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What does the future hold?
Back before zombies started becoming passé (although the true horror fans among us will never stop liking zombies entirely… just as we believe that vampires will once again be scary), my friend and professor Dr. Kyle Bishop wrote a book called American Zombie Gothic: The Rise and Fall (and Rise) of the Walking Dead in Popular Culture. Next week I’ll be featuring an excerpt.
But without further ado…
(AUTHOR’S NOTE #1: I know and trust most of you who come to my site and read my random thoughts, but for anyone else, I ask that you respect the content of my brain. My main intent with the following post is to entertain, but there are also seeds of stories scattered throughout the piece. Let me harvest them. Thank you.)
Okay, NOW without further ado…
Some days you want to keep dreaming. Some days you’re glad the dreams weren’t real.
If it was a good night in your house in the middle of nowhere, you actually slept all the way through without any nightmares that made you sit up, put your hand on your wife’s chest in an apelike protective manner and whisper, “I just saw something outside the window,” before falling back on the bed, instantly asleep. (Your wife loves when this happens, by the way.)
Occasionally you sleep with your eyes open apparently. At least this is what people have told you, and it makes sense. When you’re having a nightmare, you will often project that nightmare into your bedroom. Because after all, if there’s some light in the room, your eyes are registering your surroundings, even if you’re asleep. (This makes your middle of the night activity even more physical… and very often much more vocal, as well, in your cries for help. Your wife loves those times, too.)
But now you’re awake.
You have the summer off from teaching, which means you have time to do all of the projects that need to be done around the property. Today you are starting by working on your deck. You’re reasonably coordinated, but several times during the morning, you drop something that, without fail, will slip between the boards, falling into the six inch space under the deck. On your hands and knees, you can see your carpenter’s pencil in the shadows under the deck, specks darting through the thin slits of dusty light, but the positioning of the low deck is such that you can’t look under at the same time as you get on your stomach and reach under.
You start to think about what types of real life creatures live under the deck. But the pencil is just a little beyond your grasping fingers, so you wriggle a little more on your belly, pushing to reach just a little further into the darkness, starting to think about what types of fictional creatures might be living under the deck. Probably things with stingers. And fangs.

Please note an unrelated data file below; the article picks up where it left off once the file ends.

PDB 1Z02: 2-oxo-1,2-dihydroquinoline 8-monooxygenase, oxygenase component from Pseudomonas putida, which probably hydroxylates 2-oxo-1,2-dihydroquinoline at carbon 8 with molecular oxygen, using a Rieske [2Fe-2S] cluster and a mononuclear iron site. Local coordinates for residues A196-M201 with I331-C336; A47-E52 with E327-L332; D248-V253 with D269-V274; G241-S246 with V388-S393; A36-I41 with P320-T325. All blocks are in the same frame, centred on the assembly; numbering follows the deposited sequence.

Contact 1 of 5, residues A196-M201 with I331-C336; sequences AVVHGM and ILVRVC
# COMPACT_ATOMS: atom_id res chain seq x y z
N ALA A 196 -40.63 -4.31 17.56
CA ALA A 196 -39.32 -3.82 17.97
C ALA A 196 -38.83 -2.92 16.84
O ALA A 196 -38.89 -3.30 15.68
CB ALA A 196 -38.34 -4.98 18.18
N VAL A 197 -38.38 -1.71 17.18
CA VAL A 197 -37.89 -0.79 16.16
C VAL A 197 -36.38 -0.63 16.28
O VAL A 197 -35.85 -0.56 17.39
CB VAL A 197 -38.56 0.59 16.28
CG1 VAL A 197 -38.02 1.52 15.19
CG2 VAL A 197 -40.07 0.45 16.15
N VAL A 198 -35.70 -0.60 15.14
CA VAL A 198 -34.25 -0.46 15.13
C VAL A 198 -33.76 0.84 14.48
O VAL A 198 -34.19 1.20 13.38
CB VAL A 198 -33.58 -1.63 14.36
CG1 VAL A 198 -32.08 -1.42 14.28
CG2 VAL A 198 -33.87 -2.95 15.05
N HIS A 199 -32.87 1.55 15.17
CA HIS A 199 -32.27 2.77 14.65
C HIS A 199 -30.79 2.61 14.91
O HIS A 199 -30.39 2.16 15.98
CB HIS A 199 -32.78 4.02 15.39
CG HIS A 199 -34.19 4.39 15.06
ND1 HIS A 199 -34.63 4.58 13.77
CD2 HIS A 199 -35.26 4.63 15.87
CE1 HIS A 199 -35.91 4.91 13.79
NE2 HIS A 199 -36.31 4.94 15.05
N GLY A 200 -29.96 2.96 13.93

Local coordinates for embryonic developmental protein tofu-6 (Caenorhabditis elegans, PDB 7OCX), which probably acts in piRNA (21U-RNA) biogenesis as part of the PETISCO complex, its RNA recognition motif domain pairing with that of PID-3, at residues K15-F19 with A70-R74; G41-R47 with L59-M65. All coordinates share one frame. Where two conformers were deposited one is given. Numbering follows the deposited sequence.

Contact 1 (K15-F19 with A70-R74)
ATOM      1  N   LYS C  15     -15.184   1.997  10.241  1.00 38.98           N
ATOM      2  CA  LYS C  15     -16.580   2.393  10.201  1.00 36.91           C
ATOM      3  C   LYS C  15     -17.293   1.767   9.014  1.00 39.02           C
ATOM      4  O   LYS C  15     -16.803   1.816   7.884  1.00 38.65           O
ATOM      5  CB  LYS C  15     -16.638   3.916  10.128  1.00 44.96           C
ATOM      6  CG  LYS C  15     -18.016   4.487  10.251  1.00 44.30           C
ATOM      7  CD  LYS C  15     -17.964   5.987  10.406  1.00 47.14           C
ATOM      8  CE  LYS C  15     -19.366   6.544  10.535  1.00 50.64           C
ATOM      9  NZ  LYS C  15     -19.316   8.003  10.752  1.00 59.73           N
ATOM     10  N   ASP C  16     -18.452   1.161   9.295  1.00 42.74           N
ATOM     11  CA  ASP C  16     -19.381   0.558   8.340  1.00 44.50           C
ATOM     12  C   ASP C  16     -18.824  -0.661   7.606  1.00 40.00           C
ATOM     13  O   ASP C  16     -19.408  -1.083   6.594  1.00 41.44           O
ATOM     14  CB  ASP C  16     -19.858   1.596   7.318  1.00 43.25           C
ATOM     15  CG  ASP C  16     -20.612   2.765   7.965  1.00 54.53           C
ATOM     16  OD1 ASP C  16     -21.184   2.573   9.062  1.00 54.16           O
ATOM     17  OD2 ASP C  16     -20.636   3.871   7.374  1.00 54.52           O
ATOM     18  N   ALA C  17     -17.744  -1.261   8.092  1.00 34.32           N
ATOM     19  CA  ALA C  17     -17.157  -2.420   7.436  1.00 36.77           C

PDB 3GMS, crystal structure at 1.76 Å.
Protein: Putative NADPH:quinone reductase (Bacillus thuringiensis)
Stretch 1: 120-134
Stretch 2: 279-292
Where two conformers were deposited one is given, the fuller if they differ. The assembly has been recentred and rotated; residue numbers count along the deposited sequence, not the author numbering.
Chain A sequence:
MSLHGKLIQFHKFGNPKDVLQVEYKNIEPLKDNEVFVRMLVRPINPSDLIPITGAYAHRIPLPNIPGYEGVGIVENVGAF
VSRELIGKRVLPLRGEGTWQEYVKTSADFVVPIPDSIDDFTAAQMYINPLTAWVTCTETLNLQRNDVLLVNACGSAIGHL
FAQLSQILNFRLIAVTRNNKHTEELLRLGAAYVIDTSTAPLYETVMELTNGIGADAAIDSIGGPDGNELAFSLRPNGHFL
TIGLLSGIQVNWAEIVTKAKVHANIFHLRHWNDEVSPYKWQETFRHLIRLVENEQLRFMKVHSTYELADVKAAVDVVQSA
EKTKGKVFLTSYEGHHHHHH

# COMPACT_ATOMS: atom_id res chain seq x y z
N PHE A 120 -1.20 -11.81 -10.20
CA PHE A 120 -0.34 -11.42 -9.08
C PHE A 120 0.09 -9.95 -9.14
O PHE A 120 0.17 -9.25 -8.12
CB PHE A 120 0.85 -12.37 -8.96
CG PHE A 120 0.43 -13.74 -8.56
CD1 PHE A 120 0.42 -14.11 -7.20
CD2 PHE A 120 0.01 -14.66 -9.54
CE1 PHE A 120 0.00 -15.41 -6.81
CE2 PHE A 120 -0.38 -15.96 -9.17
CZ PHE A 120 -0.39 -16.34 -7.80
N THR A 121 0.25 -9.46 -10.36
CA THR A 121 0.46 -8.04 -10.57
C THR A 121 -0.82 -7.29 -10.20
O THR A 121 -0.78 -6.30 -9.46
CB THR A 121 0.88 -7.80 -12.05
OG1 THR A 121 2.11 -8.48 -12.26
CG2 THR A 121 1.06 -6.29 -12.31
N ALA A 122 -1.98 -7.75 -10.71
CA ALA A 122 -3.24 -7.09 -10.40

Just a little farther…
Your father asks you to meet him in town to help him pick up a bay window for his dining room. The seven miles from your house to the interstate is a death trap for a variety of wildlife. Deer are the most dangerous obstacles for drivers in the evening, but the rabbits have a rough go regardless of the time of day.
As you pass the carcass of a deer, your first thought, even before wondering how the car or truck that hit that deer ended up, is the impulse to switch your air from “fresh” to “recycled.” If nothing else, you know that the smell of anything is actually miniscule particles of that thing, ergo you’re actually inhaling tiny particles of that yummy cake you smell in the kitchen.
And the smell of death? But even beyond the realistic, you wonder about some sort of bacteria that will turn you into a zombie or something.
But you refrain from switching the dial on the air. You’re not crazy after all.
Not long after getting on the interstate, you see in the distance a few police cars pulled over by a copse of cottonwood trees. There’s an ambulance. And a firetruck. And as you get closer you see it’s more like five police cars. As you pass, you catch a glimpse between the cop cars of the tailgate of a white truck turned over in the trees. And again, before you think of how the driver of this accident fared (okay, maybe you think that first, but not long after…) you wonder why they need that much of a law enforcement presence at what appears to be a single vehicle accident.
Drugs is probably your first thought, but if you’ve already been thinking along these lines today (maybe that nightmare is still fresh in your mind) your first thought is, What caused him to crash? And then you think about The Stand. Was the driver actually a soldier who escaped from a military base, but not without being infected by some sort of Super Flu?